- Complete Guide to Northern Argentina
- Salta Road Trip of Route 51
- Riding the Tren a Las Nubes – The Train to the Clouds
- Humahuaca Gorge Road Trip + What to See
And Other Argentina Content:
- Places to Visit in Argentina (You Didn’t Know Existed)
- Complete Argentina Bucket List: Things to Do in Argentina
- Guide to Buenos Aires
- Northern Patagonia Itinerary
- Southern Patagonia Itinerary
- Mendoza Wine Tasting
- Iguazu Falls Guide
Where to Stay in Cafayate Argentina
First off, I HAVE to tell you guys about the incredible hotel I stayed at, called the Viñas De Cafayate Wine Resort. This place is just outside of town, and has an absolutely gorgeous property and field overlooking the city, valley, and surrounding mountains. The natural beauty of Cafayate is mind-blowing, and this property compliments it perfectly.
Set out over a few buildings, each room at Cafayate Wine Resort has a patio overlooking some of the mountain, vineyards, or the pool. It has beautiful and simple architecture and offers a peaceful setting to relax and enjoy the landscape.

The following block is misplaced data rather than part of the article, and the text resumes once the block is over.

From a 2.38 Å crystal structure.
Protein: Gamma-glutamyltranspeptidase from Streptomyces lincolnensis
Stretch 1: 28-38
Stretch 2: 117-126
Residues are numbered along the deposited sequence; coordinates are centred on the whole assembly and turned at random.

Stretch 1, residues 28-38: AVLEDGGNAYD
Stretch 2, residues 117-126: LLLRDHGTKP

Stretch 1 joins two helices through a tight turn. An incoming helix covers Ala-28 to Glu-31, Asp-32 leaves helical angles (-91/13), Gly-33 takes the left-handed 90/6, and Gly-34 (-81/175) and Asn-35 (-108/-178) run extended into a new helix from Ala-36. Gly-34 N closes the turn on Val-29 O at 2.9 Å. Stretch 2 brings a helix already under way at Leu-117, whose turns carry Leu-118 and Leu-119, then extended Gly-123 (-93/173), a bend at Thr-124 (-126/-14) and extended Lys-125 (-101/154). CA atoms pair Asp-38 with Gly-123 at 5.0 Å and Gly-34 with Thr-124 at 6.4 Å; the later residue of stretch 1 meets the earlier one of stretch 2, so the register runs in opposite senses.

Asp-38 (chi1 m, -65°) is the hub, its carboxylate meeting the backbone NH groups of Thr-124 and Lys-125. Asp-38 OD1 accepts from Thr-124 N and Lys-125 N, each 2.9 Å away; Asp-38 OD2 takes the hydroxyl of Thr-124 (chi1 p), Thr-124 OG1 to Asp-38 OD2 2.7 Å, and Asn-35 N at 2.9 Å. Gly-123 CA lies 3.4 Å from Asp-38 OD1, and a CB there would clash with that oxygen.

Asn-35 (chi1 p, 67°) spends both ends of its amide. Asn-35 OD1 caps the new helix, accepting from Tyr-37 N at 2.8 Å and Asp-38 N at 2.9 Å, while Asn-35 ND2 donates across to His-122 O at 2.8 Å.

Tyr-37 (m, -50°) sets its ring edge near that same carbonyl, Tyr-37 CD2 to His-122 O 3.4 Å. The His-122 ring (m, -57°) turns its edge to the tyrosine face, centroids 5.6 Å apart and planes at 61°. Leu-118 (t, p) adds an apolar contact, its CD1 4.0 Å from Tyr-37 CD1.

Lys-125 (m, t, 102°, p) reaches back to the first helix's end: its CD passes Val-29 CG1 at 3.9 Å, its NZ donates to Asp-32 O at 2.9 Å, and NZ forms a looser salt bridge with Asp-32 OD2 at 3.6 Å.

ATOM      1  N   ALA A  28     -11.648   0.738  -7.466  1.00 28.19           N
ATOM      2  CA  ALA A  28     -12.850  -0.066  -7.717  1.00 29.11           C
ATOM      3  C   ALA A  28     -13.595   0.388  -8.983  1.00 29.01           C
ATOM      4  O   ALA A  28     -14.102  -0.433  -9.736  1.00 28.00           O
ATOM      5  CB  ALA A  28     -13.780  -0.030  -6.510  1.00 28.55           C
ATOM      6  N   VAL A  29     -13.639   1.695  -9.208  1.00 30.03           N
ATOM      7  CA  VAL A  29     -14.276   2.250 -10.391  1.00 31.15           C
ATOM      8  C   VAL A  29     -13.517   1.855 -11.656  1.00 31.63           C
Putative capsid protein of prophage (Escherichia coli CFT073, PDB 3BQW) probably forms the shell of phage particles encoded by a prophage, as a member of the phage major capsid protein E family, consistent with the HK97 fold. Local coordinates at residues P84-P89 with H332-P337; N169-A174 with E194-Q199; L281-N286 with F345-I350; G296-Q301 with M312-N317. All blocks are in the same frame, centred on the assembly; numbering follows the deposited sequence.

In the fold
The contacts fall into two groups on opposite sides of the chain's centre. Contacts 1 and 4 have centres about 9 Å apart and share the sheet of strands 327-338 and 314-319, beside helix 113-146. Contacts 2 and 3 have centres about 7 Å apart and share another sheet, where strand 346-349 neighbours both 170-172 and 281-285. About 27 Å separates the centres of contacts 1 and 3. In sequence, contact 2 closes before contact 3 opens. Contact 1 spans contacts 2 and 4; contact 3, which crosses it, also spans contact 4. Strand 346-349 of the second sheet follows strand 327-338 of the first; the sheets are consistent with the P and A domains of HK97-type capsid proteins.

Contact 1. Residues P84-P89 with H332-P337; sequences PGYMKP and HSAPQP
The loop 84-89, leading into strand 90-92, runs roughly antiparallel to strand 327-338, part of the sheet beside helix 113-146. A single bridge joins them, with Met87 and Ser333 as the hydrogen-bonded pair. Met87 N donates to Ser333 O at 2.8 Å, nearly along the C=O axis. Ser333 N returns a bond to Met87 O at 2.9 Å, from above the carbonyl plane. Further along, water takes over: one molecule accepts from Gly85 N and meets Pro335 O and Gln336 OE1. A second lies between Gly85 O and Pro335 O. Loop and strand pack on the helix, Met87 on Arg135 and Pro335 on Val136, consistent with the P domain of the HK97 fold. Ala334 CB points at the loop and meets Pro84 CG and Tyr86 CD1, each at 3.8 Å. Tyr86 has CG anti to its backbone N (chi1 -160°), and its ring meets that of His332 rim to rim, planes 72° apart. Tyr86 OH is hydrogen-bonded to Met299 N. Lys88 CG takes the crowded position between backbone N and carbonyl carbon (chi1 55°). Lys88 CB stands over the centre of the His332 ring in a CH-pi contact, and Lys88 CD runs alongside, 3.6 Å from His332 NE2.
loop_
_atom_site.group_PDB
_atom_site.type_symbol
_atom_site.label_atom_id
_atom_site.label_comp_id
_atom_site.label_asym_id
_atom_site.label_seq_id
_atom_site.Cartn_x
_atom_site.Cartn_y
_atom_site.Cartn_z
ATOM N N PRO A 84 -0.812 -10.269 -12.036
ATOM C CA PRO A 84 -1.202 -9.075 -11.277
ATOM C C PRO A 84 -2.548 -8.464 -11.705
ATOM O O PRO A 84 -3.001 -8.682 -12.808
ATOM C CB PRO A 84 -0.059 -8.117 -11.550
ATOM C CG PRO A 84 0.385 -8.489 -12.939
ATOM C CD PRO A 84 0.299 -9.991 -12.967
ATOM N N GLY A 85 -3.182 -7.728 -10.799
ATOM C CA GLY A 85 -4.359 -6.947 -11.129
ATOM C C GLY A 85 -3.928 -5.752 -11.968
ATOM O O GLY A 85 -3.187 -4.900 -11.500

I loved my stay here so much, and was really amazed to find that the rooms can start at under $100USD. It’s got all the amenities of a resort but at a super affordable price – I honestly found it so hard to leave this amazing place to go out and explore the region!
They have a full-service restaurant as well, which I made a point to try as I do at any hotel restaurant I stay at. The service was professional and quick, the presentation was carefully prepared, and the food was delicious. This hotel would honestly be one of my happy places I return to in my mind – it’s just that tranquil.
On a Budget?